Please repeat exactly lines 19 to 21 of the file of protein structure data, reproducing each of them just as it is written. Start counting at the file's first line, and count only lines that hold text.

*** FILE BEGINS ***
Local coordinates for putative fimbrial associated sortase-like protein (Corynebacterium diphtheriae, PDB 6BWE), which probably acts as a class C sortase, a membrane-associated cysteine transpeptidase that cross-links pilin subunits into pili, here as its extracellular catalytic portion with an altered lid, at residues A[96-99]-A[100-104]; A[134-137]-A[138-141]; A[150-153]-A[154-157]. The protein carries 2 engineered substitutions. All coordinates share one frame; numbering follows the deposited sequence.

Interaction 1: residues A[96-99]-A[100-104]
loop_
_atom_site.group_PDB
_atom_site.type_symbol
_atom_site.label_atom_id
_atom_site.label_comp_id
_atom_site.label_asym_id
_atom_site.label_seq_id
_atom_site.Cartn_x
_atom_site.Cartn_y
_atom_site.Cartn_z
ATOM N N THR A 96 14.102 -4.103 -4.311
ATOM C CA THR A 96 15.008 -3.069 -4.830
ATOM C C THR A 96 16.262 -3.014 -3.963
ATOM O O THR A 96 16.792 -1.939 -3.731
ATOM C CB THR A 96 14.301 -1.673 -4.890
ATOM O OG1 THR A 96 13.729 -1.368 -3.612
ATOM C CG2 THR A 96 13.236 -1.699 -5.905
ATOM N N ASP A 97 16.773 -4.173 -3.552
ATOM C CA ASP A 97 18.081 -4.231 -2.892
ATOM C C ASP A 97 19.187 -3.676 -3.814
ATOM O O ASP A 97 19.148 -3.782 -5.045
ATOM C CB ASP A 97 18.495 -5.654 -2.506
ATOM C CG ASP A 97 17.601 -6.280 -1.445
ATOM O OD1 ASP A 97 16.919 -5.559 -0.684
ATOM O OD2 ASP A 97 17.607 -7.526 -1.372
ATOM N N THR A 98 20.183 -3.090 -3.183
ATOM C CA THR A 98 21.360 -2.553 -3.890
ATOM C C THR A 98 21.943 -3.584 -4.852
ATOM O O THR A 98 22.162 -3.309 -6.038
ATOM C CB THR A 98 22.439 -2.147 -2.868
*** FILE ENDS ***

ATOM C CG2 THR A 96 13.236 -1.699 -5.905
ATOM N N ASP A 97 16.773 -4.173 -3.552
ATOM C CA ASP A 97 18.081 -4.231 -2.892